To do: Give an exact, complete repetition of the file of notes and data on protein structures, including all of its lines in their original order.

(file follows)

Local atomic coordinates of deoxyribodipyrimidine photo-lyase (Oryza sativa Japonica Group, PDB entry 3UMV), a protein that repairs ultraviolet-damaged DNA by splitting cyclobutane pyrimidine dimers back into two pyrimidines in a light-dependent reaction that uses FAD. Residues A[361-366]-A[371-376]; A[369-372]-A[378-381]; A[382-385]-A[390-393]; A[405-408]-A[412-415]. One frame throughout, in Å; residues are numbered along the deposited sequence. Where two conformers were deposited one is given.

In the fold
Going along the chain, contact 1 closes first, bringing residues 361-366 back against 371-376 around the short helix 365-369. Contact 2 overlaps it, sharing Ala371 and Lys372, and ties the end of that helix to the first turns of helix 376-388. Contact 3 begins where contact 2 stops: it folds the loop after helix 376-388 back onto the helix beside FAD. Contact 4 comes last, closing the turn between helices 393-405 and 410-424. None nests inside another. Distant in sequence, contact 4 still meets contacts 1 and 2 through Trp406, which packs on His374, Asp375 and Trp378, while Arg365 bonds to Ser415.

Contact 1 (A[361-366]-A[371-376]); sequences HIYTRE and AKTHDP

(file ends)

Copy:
Local atomic coordinates of deoxyribodipyrimidine photo-lyase (Oryza sativa Japonica Group, PDB entry 3UMV), a protein that repairs ultraviolet-damaged DNA by splitting cyclobutane pyrimidine dimers back into two pyrimidines in a light-dependent reaction that uses FAD. Residues A[361-366]-A[371-376]; A[369-372]-A[378-381]; A[382-385]-A[390-393]; A[405-408]-A[412-415]. One frame throughout, in Å; residues are numbered along the deposited sequence. Where two conformers were deposited one is given.

In the fold
Going along the chain, contact 1 closes first, bringing residues 361-366 back against 371-376 around the short helix 365-369. Contact 2 overlaps it, sharing Ala371 and Lys372, and ties the end of that helix to the first turns of helix 376-388. Contact 3 begins where contact 2 stops: it folds the loop after helix 376-388 back onto the helix beside FAD. Contact 4 comes last, closing the turn between helices 393-405 and 410-424. None nests inside another. Distant in sequence, contact 4 still meets contacts 1 and 2 through Trp406, which packs on His374, Asp375 and Trp378, while Arg365 bonds to Ser415.

Contact 1 (A[361-366]-A[371-376]); sequences HIYTRE and AKTHDP